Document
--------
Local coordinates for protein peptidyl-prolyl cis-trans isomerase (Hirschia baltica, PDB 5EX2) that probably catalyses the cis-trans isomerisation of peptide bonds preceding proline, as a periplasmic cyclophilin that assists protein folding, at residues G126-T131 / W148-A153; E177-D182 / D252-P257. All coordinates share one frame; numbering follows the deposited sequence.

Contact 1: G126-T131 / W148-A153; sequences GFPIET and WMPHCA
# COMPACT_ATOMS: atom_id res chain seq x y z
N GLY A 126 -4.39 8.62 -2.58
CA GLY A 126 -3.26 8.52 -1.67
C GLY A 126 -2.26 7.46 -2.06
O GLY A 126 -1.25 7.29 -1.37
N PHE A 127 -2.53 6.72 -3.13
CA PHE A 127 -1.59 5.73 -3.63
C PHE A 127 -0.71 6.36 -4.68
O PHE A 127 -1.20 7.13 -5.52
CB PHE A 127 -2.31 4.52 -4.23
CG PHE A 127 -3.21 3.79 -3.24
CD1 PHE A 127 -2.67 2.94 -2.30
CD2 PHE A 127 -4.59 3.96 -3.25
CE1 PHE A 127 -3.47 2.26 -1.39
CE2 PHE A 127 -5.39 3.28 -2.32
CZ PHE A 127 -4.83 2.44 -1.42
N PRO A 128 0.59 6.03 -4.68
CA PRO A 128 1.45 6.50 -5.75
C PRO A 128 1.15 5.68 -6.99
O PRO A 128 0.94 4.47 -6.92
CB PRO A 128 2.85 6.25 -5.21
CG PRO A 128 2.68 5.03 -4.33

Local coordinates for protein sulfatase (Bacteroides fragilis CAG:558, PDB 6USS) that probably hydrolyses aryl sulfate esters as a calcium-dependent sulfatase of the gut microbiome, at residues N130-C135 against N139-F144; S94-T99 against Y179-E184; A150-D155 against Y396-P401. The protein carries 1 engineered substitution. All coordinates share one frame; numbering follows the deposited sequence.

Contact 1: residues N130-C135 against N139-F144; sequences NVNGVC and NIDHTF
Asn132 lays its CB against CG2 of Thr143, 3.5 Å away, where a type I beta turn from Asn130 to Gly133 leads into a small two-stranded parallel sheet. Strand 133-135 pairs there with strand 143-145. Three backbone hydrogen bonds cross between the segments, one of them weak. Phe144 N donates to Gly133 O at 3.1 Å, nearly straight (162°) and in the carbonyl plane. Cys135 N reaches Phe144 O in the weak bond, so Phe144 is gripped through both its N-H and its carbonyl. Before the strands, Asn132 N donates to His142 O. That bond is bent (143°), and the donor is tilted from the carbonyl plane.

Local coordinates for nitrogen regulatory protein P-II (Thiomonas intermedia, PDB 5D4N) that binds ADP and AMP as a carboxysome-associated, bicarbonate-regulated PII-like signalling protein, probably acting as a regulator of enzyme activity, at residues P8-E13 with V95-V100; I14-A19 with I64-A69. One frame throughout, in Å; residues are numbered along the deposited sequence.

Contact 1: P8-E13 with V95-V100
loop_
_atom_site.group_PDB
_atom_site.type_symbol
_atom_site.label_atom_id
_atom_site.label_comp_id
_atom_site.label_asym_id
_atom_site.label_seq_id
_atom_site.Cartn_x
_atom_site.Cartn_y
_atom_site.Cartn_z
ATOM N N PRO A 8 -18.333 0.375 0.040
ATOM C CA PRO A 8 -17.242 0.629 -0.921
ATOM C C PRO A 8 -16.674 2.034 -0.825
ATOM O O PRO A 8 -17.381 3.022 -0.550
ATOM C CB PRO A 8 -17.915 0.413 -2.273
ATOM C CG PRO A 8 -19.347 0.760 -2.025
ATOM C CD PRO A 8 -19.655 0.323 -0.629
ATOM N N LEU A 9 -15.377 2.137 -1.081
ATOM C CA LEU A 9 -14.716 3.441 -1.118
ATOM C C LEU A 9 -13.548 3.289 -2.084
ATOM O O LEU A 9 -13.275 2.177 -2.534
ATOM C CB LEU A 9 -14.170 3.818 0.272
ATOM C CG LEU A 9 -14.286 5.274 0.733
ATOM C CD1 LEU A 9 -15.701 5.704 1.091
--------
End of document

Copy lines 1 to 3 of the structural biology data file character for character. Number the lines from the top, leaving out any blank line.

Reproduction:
Local coordinates for protein peptidyl-prolyl cis-trans isomerase (Hirschia baltica, PDB 5EX2) that probably catalyses the cis-trans isomerisation of peptide bonds preceding proline, as a periplasmic cyclophilin that assists protein folding, at residues G126-T131 / W148-A153; E177-D182 / D252-P257. All coordinates share one frame; numbering follows the deposited sequence.

Contact 1: G126-T131 / W148-A153; sequences GFPIET and WMPHCA
# COMPACT_ATOMS: atom_id res chain seq x y z